Friday, March 12, 2004

Friday Ramble

Last night, the loneliness really sunk in. Lots of crying. Crying while washing dishes. Crying while packing little sandwich bags full of different brands of laundry detergent to bring to school for some students. Crying while attempting to do some catch-up grading. Crying while attempting to sleep. *sigh*

By the end of school today, I felt at loose ends. What to do? I've invited a few friends over for another mah-jongg get together tomorrow, and they all have boyfriends who get to claim them alone tonight. Also, I'm getting up really early tomorrow to meet two students and take them to a science conference at Barnard. Didn't really feel like renting a movie. And I'm nearly broke until Monday.

I returned some library books - collections of chemistry experiments for kids - to the local branch library. I've had them out since, um, December. I renewed them... once. I knew I was going to get hit with massive fines. Sure 'nough: $56.60. Ouch. The returns librarian suggested I speak to the head librarian about getting some of the fines waived since I'm a teacher. I did, and she did waive $30 worth of the fines, sourly. I wasn't expecting or even hoping for a break. After all, part of the reason the books were so late is that I'd tried to return them two or three times before, to various branch libraries, but I always just missed library hours, which have been shortened due to budget cuts. They could certainly use the money! I only asked because the first librarian thought I was crazy to just write a check like that. Anyway, there's some librarian out there tonight blogging about the nerve of people who check out a dozen books at a time, keep them for 2 months, renew them only once, and then cry "teacher" to try to get their fines reduced. Hey, I hear you - I feel a little guilty about the whole thing, but I could use the money, too.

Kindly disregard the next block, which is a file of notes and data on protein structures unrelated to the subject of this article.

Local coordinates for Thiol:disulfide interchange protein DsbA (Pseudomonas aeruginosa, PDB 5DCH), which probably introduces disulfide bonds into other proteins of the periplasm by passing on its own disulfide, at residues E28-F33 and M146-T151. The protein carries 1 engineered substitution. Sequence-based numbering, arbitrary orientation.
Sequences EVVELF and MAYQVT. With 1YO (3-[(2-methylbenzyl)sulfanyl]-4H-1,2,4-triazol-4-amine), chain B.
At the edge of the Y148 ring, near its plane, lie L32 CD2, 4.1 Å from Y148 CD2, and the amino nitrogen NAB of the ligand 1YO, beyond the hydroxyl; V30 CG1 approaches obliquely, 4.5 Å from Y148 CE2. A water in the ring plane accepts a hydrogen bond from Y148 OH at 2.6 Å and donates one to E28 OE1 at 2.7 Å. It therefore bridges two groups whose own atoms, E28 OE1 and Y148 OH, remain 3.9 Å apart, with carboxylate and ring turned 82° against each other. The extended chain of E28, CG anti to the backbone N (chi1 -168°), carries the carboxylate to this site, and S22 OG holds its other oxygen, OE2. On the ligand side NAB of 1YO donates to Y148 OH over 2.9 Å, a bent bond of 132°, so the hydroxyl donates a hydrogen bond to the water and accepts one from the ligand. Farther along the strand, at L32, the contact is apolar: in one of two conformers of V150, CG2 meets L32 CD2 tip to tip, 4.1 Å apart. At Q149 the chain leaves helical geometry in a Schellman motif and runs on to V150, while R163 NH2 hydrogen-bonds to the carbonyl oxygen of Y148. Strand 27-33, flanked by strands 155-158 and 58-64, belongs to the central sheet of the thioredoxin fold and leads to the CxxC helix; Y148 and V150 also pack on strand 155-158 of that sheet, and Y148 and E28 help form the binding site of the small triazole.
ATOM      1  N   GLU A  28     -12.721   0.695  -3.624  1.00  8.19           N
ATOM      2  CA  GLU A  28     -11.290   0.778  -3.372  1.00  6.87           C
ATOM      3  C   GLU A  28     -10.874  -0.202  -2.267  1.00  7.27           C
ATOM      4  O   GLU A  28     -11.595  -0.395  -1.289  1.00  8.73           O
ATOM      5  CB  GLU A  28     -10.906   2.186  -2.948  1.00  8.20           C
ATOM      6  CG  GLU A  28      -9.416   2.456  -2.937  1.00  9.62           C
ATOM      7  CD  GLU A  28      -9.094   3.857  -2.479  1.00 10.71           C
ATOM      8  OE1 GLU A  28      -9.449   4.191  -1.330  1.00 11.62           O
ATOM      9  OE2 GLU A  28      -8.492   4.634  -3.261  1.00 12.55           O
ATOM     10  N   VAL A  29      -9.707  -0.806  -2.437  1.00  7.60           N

After the library, I decided to get a new haircut, which I needed, desperately. I found a little salon I liked back in November, a little too expensive but lovely. The cut I got there looked great at first, and good for more than two months! For the past six weeks I've wanted to make another appointment, but they keep going on 3-week vacations just when I get ready to call... A glance in the mirror this afternoon told me it was time to suck it up and find another place. The problem is, I am illiterate in the language of hair and cosmetics. Ask me about punctuated equilibrium, and I can answer intelligently. Ask, "Do you want layers in the back?" and my mind goes completely gray. I simply cannot picture hair - at all, let alone in layers, let alone on my head - when asked questions like this. Getting a new haircut - especially from a stylist you picked more or less at random - requires a good deal of trust. It requires even more trust if you've just nodded and muttered lucky guesses in response to the stylist's questions. Fortunately, all worked out, as it often does. Not as great as the last cut, but fine. Of course, the biggest test is the next two or three days, when the products wash out and I'm on my own with it!

So, back to loose ends. What to do tonight?

I could just sit around playing this, or this. I find the first challenging, and the second oddly entrancing.

But I think that I will read T.C. Boyle's Drop City instead. I am loving this book. It's about a group of hippies who decide to move from their California commune to Alaska to try really living off the land, only to discover nature to be a lot less gentle mother Earth and a lot more hard work than they'd imagined. I lived in a student co-op in college (in California), and although ours was not nearly so free-wheelin', the descriptions of commune life really ring true for me.

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